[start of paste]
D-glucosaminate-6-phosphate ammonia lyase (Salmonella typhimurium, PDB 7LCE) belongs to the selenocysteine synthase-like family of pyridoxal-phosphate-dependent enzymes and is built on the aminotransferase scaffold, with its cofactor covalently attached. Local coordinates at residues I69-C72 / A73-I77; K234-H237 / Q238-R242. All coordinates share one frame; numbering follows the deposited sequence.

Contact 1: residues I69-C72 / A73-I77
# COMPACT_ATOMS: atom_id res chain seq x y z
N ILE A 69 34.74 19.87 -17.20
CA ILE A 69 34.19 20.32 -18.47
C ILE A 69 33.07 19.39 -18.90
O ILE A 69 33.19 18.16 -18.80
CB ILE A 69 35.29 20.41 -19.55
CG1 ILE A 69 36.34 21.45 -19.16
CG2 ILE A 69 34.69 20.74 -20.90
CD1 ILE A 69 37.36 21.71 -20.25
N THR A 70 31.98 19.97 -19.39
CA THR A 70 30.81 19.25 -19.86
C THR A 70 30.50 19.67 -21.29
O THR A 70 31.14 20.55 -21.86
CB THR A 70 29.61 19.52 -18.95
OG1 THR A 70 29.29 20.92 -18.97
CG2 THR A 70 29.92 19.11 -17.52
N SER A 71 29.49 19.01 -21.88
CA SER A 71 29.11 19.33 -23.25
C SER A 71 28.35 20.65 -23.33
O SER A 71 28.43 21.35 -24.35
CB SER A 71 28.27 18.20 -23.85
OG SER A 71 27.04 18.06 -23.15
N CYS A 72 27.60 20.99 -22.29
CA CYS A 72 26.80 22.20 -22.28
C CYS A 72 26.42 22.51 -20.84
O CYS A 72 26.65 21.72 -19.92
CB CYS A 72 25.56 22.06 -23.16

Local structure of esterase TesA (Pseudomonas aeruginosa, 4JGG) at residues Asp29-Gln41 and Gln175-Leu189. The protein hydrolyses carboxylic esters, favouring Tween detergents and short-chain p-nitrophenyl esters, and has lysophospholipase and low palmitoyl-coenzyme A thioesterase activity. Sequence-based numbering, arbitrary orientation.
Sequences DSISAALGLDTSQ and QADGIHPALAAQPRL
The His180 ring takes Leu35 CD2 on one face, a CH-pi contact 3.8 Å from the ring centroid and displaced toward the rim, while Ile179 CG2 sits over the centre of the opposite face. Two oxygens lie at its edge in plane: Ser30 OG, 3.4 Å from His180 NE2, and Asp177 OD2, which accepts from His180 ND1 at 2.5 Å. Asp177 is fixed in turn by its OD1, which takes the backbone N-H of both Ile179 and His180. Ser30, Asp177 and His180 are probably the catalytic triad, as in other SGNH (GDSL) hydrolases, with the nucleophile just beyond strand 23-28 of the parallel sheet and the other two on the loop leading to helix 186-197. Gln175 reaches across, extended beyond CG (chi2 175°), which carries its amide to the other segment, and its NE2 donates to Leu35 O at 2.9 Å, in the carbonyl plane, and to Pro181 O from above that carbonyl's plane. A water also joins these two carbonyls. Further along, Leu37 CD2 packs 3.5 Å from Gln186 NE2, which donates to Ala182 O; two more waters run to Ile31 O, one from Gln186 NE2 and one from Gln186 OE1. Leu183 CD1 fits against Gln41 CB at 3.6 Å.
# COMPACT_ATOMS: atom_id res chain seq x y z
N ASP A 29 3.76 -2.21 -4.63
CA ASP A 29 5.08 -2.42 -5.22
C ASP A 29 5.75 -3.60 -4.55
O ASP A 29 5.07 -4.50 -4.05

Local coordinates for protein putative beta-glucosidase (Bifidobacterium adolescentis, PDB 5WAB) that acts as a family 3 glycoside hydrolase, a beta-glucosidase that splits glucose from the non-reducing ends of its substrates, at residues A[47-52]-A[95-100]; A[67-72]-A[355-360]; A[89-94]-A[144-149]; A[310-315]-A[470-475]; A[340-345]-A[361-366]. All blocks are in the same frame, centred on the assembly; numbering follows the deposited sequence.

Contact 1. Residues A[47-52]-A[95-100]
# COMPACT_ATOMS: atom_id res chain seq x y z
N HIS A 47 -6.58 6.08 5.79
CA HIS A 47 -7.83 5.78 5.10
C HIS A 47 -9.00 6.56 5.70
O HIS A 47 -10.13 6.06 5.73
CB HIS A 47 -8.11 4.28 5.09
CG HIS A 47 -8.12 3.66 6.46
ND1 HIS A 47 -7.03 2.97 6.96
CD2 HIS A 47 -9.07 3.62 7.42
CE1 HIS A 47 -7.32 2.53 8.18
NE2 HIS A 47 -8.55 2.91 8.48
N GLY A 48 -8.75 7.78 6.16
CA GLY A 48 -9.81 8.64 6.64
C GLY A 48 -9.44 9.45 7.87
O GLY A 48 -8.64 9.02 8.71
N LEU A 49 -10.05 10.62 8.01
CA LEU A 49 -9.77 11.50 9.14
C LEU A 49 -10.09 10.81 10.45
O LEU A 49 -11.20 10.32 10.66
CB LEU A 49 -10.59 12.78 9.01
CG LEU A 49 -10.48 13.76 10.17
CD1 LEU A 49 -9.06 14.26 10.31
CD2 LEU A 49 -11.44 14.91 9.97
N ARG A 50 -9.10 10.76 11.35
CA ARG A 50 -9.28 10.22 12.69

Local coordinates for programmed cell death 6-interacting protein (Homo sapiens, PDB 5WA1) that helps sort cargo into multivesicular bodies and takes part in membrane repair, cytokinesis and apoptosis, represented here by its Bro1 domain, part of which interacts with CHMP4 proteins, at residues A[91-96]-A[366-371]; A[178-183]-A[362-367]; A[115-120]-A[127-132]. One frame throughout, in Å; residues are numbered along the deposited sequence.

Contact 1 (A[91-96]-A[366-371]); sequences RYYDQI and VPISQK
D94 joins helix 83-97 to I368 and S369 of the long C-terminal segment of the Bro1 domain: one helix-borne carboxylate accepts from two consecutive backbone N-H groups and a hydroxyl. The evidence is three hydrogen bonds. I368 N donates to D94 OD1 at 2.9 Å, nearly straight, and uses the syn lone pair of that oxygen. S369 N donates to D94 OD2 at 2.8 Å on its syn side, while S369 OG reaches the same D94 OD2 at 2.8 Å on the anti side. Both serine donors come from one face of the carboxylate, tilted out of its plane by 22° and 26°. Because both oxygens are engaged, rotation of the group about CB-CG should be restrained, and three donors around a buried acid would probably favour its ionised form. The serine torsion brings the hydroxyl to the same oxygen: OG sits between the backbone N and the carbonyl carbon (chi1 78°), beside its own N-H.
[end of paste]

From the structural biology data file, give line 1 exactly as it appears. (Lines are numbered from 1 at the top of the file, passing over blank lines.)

D-glucosaminate-6-phosphate ammonia lyase (Salmonella typhimurium, PDB 7LCE) belongs to the selenocysteine synthase-like family of pyridoxal-phosphate-dependent enzymes and is built on the aminotransferase scaffold, with its cofactor covalently attached. Local coordinates at residues I69-C72 / A73-I77; K234-H237 / Q238-R242. All coordinates share one frame; numbering follows the deposited sequence.